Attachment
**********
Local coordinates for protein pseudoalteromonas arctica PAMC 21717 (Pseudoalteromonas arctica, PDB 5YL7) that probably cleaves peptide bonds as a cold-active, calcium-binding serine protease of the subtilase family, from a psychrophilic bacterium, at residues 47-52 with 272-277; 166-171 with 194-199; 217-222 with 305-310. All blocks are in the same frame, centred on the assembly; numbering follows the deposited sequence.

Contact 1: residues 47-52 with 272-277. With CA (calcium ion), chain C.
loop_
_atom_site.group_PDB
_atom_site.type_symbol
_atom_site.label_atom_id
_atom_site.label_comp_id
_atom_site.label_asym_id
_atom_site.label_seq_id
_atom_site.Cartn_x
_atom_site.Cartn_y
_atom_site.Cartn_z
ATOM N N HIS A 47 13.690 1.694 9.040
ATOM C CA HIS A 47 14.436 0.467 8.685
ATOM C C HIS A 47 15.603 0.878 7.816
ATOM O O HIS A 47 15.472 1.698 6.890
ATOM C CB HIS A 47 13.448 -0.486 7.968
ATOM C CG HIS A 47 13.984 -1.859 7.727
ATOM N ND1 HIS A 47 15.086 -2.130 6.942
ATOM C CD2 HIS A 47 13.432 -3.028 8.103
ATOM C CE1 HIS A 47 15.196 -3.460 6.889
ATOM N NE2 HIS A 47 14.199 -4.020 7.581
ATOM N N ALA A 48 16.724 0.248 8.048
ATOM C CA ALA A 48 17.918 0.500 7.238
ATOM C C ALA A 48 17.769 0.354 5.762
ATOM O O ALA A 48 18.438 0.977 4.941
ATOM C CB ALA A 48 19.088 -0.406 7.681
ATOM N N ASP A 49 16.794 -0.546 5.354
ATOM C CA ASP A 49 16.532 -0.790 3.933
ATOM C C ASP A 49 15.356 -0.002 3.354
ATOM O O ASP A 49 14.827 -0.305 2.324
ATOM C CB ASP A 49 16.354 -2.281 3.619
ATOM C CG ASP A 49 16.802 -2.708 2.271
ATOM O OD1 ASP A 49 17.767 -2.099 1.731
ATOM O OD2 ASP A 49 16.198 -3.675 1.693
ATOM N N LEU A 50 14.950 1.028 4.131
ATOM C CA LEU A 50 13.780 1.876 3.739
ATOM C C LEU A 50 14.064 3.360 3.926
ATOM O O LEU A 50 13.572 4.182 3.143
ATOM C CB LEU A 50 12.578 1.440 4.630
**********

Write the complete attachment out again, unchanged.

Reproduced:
Local coordinates for protein pseudoalteromonas arctica PAMC 21717 (Pseudoalteromonas arctica, PDB 5YL7) that probably cleaves peptide bonds as a cold-active, calcium-binding serine protease of the subtilase family, from a psychrophilic bacterium, at residues 47-52 with 272-277; 166-171 with 194-199; 217-222 with 305-310. All blocks are in the same frame, centred on the assembly; numbering follows the deposited sequence.

Contact 1: residues 47-52 with 272-277. With CA (calcium ion), chain C.
loop_
_atom_site.group_PDB
_atom_site.type_symbol
_atom_site.label_atom_id
_atom_site.label_comp_id
_atom_site.label_asym_id
_atom_site.label_seq_id
_atom_site.Cartn_x
_atom_site.Cartn_y
_atom_site.Cartn_z
ATOM N N HIS A 47 13.690 1.694 9.040
ATOM C CA HIS A 47 14.436 0.467 8.685
ATOM C C HIS A 47 15.603 0.878 7.816
ATOM O O HIS A 47 15.472 1.698 6.890
ATOM C CB HIS A 47 13.448 -0.486 7.968
ATOM C CG HIS A 47 13.984 -1.859 7.727
ATOM N ND1 HIS A 47 15.086 -2.130 6.942
ATOM C CD2 HIS A 47 13.432 -3.028 8.103
ATOM C CE1 HIS A 47 15.196 -3.460 6.889
ATOM N NE2 HIS A 47 14.199 -4.020 7.581
ATOM N N ALA A 48 16.724 0.248 8.048
ATOM C CA ALA A 48 17.918 0.500 7.238
ATOM C C ALA A 48 17.769 0.354 5.762
ATOM O O ALA A 48 18.438 0.977 4.941
ATOM C CB ALA A 48 19.088 -0.406 7.681
ATOM N N ASP A 49 16.794 -0.546 5.354
ATOM C CA ASP A 49 16.532 -0.790 3.933
ATOM C C ASP A 49 15.356 -0.002 3.354
ATOM O O ASP A 49 14.827 -0.305 2.324
ATOM C CB ASP A 49 16.354 -2.281 3.619
ATOM C CG ASP A 49 16.802 -2.708 2.271
ATOM O OD1 ASP A 49 17.767 -2.099 1.731
ATOM O OD2 ASP A 49 16.198 -3.675 1.693
ATOM N N LEU A 50 14.950 1.028 4.131
ATOM C CA LEU A 50 13.780 1.876 3.739
ATOM C C LEU A 50 14.064 3.360 3.926
ATOM O O LEU A 50 13.572 4.182 3.143
ATOM C CB LEU A 50 12.578 1.440 4.630